Description of Historic Place
Building 39 / Recreational Hall is a large, utilitarian, two-and-a-half-storey, rectangular building, constructed primarily of concrete blocks. The main façade is symmetrical and it is divided into five bays, punctuated by applied buttresses in contrasting smooth-finished concrete. The three central, two-storey bays are topped with a gable roof, while the flanking single-storey wings have shed roofs. The building is distinctive in its context through its size and design. The designation is confined to the footprint of the building.
The Recreational Hall is a Recognized Federal Heritage Building because of its historical associations, and its architectural and environmental values.
The Recreational Hall is a very good illustration of the Unemployment Relief Programme, a government response to the severe economic depression of the 1930’s. The crisis was particularly severe in the western provinces. The programme was administered by the Department of National Defence and was designed to employ able-bodied, unmarried men on public works. The erection of this recreation facility speaks to the magnitude of the unemployment crisis in Saskatchewan. The Recreational Hall is also a very good example of the initial phase of the permanent establishment of Canadian Forces Detachment (CFD) Dundurn, first as a working camp and later as a training base. The hall was specifically designed to provide year-round recreational activities for workers on relief.
The Recreational Hall has a good, functional design, adapted from the 1912 Department of Militia and Defence Type B drill hall. The gable-roofed, central mass with its shed-roofed wings reflects the building’s interior plan. Although very utilitarian in appearance, subtle detailing suggests a military character. As a recreation facility, the building’s design clearly reflects the full range of services provided in the relief camp. Its materials were manufactured on site and well assembled by relief workers.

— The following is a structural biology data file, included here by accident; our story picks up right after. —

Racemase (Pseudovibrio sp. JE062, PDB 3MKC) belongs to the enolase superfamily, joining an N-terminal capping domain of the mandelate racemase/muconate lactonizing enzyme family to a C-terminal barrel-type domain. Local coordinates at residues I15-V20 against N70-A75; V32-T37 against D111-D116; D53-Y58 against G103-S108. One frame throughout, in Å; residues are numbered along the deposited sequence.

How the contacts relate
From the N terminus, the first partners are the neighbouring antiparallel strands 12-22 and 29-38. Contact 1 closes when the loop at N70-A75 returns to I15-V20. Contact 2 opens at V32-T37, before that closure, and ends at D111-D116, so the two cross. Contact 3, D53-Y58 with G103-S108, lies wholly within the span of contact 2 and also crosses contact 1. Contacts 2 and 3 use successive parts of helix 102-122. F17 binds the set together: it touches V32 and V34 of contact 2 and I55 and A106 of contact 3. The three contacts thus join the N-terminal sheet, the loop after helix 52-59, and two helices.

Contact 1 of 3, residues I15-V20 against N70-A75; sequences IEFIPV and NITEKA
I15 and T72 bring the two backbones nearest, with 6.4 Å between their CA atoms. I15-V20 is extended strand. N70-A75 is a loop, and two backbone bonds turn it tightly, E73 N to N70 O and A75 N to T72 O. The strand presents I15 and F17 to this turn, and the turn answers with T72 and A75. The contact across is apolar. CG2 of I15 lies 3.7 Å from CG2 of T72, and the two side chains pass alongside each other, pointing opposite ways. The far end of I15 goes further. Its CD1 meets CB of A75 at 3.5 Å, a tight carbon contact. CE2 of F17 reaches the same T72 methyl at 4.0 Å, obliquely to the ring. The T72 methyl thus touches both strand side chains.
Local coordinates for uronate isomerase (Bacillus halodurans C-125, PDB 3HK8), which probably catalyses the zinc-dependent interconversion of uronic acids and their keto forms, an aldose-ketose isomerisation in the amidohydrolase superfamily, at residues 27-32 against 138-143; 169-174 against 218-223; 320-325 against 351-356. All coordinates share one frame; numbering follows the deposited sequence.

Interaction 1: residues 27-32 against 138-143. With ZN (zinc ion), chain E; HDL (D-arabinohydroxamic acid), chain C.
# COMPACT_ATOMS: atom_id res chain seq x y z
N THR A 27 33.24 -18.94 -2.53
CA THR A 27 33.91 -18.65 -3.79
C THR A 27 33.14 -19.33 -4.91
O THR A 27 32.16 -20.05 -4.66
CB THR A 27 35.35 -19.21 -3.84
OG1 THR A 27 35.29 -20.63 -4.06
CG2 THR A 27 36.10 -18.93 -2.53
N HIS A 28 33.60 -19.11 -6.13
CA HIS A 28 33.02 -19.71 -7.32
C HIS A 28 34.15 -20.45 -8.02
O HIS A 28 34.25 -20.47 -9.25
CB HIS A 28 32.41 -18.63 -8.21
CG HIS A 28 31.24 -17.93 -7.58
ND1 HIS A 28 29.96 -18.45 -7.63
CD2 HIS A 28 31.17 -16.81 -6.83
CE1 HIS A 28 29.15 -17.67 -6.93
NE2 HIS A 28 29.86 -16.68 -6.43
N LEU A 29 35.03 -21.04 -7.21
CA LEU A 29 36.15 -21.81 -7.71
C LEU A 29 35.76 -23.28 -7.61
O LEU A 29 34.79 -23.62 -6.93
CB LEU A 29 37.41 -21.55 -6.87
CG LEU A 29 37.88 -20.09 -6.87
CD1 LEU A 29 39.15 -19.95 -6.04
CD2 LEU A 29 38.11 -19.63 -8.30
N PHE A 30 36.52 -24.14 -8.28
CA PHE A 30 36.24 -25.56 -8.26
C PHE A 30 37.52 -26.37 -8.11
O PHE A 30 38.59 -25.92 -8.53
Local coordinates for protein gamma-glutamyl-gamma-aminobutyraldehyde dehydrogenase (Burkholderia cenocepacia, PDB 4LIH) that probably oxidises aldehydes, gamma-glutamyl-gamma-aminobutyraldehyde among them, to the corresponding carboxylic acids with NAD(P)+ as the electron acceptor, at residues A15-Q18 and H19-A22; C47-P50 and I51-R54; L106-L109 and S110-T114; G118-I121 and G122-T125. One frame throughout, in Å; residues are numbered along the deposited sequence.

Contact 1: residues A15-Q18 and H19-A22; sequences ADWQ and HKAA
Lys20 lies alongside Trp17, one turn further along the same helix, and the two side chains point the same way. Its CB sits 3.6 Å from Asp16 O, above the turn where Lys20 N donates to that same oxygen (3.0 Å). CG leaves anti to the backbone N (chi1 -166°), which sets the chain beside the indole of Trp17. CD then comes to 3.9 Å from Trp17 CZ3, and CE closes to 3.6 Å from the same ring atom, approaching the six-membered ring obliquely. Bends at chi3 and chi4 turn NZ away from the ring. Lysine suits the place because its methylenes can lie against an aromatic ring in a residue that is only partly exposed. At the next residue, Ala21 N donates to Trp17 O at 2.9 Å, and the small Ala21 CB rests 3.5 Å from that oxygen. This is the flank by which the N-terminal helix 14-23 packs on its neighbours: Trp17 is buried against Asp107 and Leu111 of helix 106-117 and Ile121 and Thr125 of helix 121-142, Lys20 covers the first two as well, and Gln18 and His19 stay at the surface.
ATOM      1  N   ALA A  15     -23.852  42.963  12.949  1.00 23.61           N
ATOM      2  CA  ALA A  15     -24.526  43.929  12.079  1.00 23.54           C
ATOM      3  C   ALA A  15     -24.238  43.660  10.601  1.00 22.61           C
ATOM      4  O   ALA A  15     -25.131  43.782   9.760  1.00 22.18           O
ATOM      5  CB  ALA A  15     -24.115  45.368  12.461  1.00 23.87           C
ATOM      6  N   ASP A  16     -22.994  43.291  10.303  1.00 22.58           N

The Recreational Hall is the largest and most prominent of approximately 40 buildings constructed during the Unemployment Relief period at Dundurn camp, between 1933-34. It is a key element among the remaining buildings, as it reinforces the character of its surroundings through its size and design. The historical relationship between the Dundurn Recreational Hall and its associated landscape is consistent with the spartan character of the relief camp. Due to its role as a social and recreational centre, the Recreational Hall is a familiar building at CFD Dundurn and is frequently used by residents of the base and by the local community.
Sources: Fern Mackenzie, Recreational Hall, Building 39, CFD Dundurn, Saskatchewan, Federal Heritage Buildings Review Office Report 03-009; 39/Recreational Hall, Dundurn, Saskatchewan, Heritage Character Statement 03-009.
The character-defining elements of the Recreational Hall should be respected.
Its good, straightforward and functional design and the expression of the large, interior volume in its massing, as illustrated in:
- the symmetrical composition of three central, two-storey bays with a gable roof, flanked by single-storey wings with shed roofs, directly corresponding to the large, interior central space of the gymnasium;
- the regular pattern of fenestration, which also corresponds with interior functions.
The suggestion of military character as seen in decorative detailing, including:
- the contrasts of façade materials, notably the smooth-finished buttresses, sills, lintels and voussoirs, and the roughly finished surface of the walls;
- the round-arched doorways and flat-arched windows, all with accentuated keystones.
Its good functional design, which is well-suited for its intended purpose and has proven to be very adaptable over time, as evidenced in:
- the large, central gymnasium, which provides basic, adaptable space for a variety of group activities;
- the stage overlooking the gymnasium and the surrounding series of low ceiling spaces, which are adaptable for smaller scale complementary uses.
The good quality of materials and craftsmanship, as manifested in:
- the roughly finished concrete blocks, which were manufactured on site and well-assembled by relief workers.
The visual links between the Recreational Hall and the remaining group of original Unemployment Relief camp buildings, as illustrated by:
- the massing and materials.